Auckland's historic hill-top defences are more accessible than ever, finds Jim Eagles.
The massive eight-inch barrel of the disappearing gun, which has stood on Auckland's North Head for 125 years, seemed to be pointing at the Waiheke ferry which was zooming past across the Waitemata Harbour. Not quite the Russian warships the colonial government had in mind when it bought 10 of these guns in 1886, but it would do.
I hauled on the lever and the gun raised slowly out of the pit in which it had been lurking. Fire! I imagined the 95kg shell hurtling across the water towards the ferry. Meanwhile, the recoil sent the gun back down into the pit where it could sit in safety until next time.
Unfortunately it wasn't the actual disappearing gun that I was raising and lowering but a model installed in the underground chamber just behind the real thing — which can't move — to give an idea of how the guns used to work.
It's the latest step in the Department of Conservation's ongoing programme to help visitors enjoy the complex of tunnels, observation points and gun emplacements developed on North Head during the 140 years it was a key part of New Zealand's defensive system. Further up the hill I came across one of the uniformed volunteers who, in the 1860s, helped create these defences. Well, okay, he was only a lifesized cardboard cutout, but he did help give a feel for the different stages North Head has gone through.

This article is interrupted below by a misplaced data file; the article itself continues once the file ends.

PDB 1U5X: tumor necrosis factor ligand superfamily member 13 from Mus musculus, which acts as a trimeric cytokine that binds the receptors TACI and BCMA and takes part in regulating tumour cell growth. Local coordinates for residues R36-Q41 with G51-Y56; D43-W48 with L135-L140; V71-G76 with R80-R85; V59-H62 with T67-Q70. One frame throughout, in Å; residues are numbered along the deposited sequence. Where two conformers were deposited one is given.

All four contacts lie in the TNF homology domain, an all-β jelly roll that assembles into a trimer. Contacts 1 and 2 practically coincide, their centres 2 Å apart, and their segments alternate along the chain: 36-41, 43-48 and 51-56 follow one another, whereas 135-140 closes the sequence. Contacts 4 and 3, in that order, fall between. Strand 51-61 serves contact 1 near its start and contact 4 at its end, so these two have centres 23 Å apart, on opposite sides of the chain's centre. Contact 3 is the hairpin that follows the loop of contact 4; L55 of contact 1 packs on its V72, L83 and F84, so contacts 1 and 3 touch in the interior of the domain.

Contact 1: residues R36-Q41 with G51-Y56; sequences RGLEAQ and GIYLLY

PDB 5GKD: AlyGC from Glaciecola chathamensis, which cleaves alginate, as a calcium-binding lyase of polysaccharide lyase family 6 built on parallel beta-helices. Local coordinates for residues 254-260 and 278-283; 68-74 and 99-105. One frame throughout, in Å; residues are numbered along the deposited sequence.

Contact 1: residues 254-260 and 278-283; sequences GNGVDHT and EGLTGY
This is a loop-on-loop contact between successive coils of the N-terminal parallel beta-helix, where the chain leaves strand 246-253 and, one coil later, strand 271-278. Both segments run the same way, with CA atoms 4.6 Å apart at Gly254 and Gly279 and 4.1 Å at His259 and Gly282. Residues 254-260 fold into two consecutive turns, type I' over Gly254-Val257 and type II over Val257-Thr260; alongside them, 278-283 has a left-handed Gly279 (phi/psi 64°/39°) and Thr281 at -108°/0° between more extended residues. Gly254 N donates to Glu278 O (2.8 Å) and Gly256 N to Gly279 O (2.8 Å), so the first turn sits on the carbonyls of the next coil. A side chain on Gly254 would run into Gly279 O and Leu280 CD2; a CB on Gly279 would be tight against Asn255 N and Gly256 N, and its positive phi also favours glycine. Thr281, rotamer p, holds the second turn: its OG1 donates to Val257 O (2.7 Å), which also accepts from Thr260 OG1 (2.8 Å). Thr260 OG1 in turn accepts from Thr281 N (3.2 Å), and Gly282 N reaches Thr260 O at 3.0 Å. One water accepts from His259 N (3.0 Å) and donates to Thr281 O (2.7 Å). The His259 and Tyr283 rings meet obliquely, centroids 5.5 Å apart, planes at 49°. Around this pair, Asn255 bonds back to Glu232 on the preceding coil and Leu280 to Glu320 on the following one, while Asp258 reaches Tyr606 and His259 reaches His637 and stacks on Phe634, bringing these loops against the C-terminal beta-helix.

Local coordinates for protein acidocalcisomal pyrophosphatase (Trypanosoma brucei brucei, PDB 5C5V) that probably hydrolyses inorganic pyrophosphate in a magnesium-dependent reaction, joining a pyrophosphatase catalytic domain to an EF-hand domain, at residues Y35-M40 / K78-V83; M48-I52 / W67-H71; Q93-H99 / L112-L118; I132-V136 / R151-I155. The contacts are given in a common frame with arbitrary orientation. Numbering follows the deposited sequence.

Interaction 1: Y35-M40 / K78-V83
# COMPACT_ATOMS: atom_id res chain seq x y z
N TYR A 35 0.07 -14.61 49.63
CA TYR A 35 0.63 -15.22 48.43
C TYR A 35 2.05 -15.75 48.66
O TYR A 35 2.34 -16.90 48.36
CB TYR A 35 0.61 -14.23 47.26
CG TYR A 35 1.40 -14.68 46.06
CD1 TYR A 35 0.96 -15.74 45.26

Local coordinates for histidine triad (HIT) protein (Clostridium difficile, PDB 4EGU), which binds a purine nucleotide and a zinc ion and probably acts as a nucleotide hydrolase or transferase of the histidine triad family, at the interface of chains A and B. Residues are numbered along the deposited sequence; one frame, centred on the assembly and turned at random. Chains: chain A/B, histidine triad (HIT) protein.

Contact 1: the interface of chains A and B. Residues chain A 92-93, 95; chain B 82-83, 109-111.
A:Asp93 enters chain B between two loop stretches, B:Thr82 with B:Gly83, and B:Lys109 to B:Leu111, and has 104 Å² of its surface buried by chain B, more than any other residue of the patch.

Further on, I also met one of the colonial artillery officers who manned the guns during the renewed Russian scare of 1886-1908, the soldiers who expanded the defences in the two world wars and a wireless expert from the Navy Communications Training School which sat on the summit from 1958 to 1996.
DoC archaeologist Dave Veart said the next stage in telling the hill's story would probably be to put a small light and sound show in one of the concrete bunkers.
"It's all about allowing people to experience the history of North Head which, after all, goes back to the arrival of the first Maori, takes in the beginnings of colonial settlement and includes the evolution of our defence forces."
And one day that experience might even include a chance to make the real disappearing gun go up and down, as it did 100 years ago, instead of a model.
"I do have an estimate from Colin Zeff, who's done a lot of work for Motat, who reckons he could get the gun moving again for around $140,000," said Veart.
"What he's come up with is quite a simple solution, really, so if someone wanted to take that on, to put up the money for the project, we could make the disappearing gun disappear again."
Further information: See doc.govt.nz.